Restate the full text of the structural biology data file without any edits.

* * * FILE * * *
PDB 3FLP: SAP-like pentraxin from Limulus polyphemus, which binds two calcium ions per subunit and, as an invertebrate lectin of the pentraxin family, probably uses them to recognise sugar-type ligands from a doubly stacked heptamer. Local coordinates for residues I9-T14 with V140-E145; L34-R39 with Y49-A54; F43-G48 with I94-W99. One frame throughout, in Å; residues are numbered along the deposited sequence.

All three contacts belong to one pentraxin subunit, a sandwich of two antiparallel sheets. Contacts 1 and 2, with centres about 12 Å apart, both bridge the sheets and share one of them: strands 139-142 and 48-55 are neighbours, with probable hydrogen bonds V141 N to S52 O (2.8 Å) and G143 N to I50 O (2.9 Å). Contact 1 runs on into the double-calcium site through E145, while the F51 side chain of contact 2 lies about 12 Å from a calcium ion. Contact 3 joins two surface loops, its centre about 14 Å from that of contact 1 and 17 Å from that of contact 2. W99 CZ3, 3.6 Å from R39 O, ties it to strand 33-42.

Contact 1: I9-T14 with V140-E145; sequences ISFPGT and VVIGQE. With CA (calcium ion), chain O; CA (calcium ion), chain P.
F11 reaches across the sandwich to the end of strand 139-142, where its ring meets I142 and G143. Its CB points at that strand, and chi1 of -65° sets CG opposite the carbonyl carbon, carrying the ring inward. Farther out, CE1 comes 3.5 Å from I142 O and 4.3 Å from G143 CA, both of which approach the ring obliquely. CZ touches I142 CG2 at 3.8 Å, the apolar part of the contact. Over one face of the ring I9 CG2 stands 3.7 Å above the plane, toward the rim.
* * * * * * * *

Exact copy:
PDB 3FLP: SAP-like pentraxin from Limulus polyphemus, which binds two calcium ions per subunit and, as an invertebrate lectin of the pentraxin family, probably uses them to recognise sugar-type ligands from a doubly stacked heptamer. Local coordinates for residues I9-T14 with V140-E145; L34-R39 with Y49-A54; F43-G48 with I94-W99. One frame throughout, in Å; residues are numbered along the deposited sequence.

All three contacts belong to one pentraxin subunit, a sandwich of two antiparallel sheets. Contacts 1 and 2, with centres about 12 Å apart, both bridge the sheets and share one of them: strands 139-142 and 48-55 are neighbours, with probable hydrogen bonds V141 N to S52 O (2.8 Å) and G143 N to I50 O (2.9 Å). Contact 1 runs on into the double-calcium site through E145, while the F51 side chain of contact 2 lies about 12 Å from a calcium ion. Contact 3 joins two surface loops, its centre about 14 Å from that of contact 1 and 17 Å from that of contact 2. W99 CZ3, 3.6 Å from R39 O, ties it to strand 33-42.

Contact 1: I9-T14 with V140-E145; sequences ISFPGT and VVIGQE. With CA (calcium ion), chain O; CA (calcium ion), chain P.
F11 reaches across the sandwich to the end of strand 139-142, where its ring meets I142 and G143. Its CB points at that strand, and chi1 of -65° sets CG opposite the carbonyl carbon, carrying the ring inward. Farther out, CE1 comes 3.5 Å from I142 O and 4.3 Å from G143 CA, both of which approach the ring obliquely. CZ touches I142 CG2 at 3.8 Å, the apolar part of the contact. Over one face of the ring I9 CG2 stands 3.7 Å above the plane, toward the rim.